WALK A MILE IN MY SHOES - A National Day of Action by Unpaid Family Carers held on Tuesday 13th September 2005 –  cont

Many people who interacted on the post broadcast forum were not family carers and they expressed their dismay/disgust at the way unpaid family carers are treated by governments generally. There were 925 postings to the forum and many e-mail opinions in subsequent mailings. The ABC Four Corners Program was still receiving calls regarding “The Hidden Army” for weeks and weeks. 

This call for a National Day of Action comes from the ‘grass roots’ - unpaid family carers who are angry at their circumstances and angry that their voice is not being heard or their concerns heeded. Consequently, unpaid family carers from Queensland, Victoria, New South Wales, Western Australia and South Australia collaborated to get the ball rolling on a National Day of Action. Carer solidarity, strength of numbers, vocality and visibility are the aims asked of participants of the action day.

The central focus of action was to take place in Canberra. Based on advice and careful research, that included checking the sitting dates for both houses of the Federal Parliament, Tuesday September 13 2005 was chosen for the day for action. Family carers and their supporters gathered on the lawns directly behind Old Parliament House from 10am. Speakers addressed the rally and all Federal politicians were issued with an invitation to listen to, meet and speak with carers at this rally.

Many Federal politicians were presented with the symbol for this rally – a pair of old, worn out shoes – and asked to “walk a mile in my shoes” by carers. Many family carers who made their way to Canberra set up appointments with their local Federal representatives before or after the rally on the Parliamentary lawns in order to personalize the issues faced by family carers. Family carers who could not make it to Canberra, due to costs, distance or the logistical nightmare that carers face in organising substitute supports for family members, were encouraged to take similar action at their State/ Territory Parliament House – on the same day at the same time.

These rallies took place in Melbourne, Sydney, and Brisbane and in several regional centres across the nation. Family carers from every State and Territory who want change, harnessed and channeled anger, enthusiasm goodwill and lots of community support to  ensure they  had both-Their Day & Their Say on Walk a Mile in My Shoes Day. Carers asked the Federal Government:

1. To take immediate action to stop age discrimination in the provision of and choice in cared accommodation, by taking full responsibility for all Australians with dependant disabilities.  

2. To act to remove discrimination in access to facility-based respite care and in-home support services throughout the nation.  

3. To Implement a Parliamentary Enquiry and Review of Funding Policies and Delivery Systems for Cared Accommodation and Family Support Services for all persons with dependent disabilities.   

4. For urgent strategies to address years long disability waiting lists with particular emphasis on frail and aged parent carers.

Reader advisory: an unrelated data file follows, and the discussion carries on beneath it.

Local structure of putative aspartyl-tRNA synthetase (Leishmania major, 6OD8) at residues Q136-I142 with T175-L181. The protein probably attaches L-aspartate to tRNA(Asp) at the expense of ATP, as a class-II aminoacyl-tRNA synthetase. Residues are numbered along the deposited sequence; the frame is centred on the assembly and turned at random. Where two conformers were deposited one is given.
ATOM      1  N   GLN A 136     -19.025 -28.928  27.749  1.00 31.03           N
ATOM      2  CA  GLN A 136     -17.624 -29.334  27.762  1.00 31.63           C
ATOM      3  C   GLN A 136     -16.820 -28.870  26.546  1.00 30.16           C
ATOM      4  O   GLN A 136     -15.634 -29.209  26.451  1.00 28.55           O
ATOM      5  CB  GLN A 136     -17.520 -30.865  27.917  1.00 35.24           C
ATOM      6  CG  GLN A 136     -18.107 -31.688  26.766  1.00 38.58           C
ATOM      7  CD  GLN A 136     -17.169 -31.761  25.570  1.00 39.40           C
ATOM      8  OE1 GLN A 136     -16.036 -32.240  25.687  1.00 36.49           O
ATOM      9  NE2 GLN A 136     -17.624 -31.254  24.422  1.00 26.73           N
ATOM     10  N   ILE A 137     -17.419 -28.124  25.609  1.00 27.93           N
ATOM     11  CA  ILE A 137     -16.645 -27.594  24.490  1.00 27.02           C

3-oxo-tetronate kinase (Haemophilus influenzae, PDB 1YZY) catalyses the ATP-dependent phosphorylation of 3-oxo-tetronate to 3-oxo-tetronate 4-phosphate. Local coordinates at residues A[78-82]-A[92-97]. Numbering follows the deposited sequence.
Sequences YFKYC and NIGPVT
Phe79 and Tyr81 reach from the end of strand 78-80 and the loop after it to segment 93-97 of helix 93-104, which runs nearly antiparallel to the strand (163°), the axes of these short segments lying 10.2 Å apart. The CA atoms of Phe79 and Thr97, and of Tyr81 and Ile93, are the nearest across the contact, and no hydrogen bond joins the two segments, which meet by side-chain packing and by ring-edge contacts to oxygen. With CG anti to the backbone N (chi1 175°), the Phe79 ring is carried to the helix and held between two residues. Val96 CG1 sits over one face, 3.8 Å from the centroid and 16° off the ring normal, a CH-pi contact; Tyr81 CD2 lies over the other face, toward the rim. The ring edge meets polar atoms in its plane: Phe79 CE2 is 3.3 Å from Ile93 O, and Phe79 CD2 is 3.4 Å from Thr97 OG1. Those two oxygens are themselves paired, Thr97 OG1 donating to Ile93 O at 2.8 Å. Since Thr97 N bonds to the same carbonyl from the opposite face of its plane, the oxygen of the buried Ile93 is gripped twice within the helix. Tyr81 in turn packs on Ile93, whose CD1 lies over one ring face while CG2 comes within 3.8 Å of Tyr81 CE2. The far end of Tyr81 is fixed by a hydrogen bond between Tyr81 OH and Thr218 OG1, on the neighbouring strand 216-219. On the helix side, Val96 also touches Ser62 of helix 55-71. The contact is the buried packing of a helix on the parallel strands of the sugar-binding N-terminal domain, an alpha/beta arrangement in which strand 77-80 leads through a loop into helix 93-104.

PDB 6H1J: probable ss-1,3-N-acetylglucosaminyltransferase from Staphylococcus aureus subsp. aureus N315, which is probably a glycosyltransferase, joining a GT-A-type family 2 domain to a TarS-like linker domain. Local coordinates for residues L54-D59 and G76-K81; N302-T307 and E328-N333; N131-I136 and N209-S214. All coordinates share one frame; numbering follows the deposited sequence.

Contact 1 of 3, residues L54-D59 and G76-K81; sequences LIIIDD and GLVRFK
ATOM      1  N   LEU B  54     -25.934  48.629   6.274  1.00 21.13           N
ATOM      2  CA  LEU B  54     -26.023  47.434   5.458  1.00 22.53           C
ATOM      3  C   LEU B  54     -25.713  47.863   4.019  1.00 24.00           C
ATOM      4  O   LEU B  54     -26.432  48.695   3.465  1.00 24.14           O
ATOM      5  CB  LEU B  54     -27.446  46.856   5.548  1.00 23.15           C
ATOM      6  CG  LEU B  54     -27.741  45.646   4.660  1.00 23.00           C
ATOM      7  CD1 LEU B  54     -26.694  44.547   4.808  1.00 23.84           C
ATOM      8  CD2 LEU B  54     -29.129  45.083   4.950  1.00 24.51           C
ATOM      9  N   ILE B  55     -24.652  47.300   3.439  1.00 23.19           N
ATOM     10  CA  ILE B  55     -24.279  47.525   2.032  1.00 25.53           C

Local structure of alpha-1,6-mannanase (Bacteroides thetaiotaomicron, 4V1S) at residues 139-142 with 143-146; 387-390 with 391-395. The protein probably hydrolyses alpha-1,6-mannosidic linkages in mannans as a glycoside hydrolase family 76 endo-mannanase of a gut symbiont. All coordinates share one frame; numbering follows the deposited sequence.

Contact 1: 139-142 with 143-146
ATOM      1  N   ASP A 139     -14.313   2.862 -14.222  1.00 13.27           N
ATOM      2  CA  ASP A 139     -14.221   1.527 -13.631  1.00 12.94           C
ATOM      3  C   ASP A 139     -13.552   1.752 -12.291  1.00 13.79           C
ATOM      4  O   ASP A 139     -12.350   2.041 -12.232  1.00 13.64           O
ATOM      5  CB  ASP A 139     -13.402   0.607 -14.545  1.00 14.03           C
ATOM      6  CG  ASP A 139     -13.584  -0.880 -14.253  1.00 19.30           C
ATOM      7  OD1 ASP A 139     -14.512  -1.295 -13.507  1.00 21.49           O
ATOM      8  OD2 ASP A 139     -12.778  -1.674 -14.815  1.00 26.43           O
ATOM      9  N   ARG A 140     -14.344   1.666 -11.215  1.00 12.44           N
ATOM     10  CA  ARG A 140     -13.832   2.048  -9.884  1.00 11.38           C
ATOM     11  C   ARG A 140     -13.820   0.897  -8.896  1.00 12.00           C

5. For a Parliamentary Enquiry and Review of Funding Policies and Delivery Systems for Mental Health Services so that all Australians with Mental Illness have access to adequate Mental Health Care and Rehabilitation Services, during and following a crisis, with adequate follow through services, throughout the nation.  

6. To ensure that People with Mental Illness have access to adequate housing and support .

As a result of the Walk a Mile In my shoes rally, carers agreed unanimously to form the National Carers Coalition with the view to keeping the lines of communication open and to continue the networking started as a result of the ‘Hidden Army’ 4 Corners Story. 

Felicity Maddison from Queensland, Nell Brown from New South Wales and Jean Tops  from Victoria Volunteered to act as Liaison  Carers to keep the issues before governments and to link carers across the nation. 

It is obviously clear in 2010 that nothing much has changed in the last five years for Carers.

The federal parliament held the Caring for Carers Inquiry with a host of Recommendations and a recognition that “the burden of care was unfairly placed upon family carers” and the Inquiry promised significant changes in Carer Support , but little progress is being made. 

Carers greeted the news that the Federal government would introduce Carer Recognition Legislation with high hopes that were dashed when the Text revealed there would be no Rights or Entitlements and that this Legislation specifically states that it has no ‘monetary value’. 

The Bill is currently in parliament for its second reading debate. This clearly gives politicians of all persuasions the opportunity to make amendments to ensure that the Legislation mirrors that which has been law in England for years; the Right to an Assessment of Need and the Right to Services to meet agreed need.   

We acknowledge the continued support of the ABC, Four Corners Program that has featured a number of follow-up stories to keep the issues of Caring without adequate support before the public of our Nation.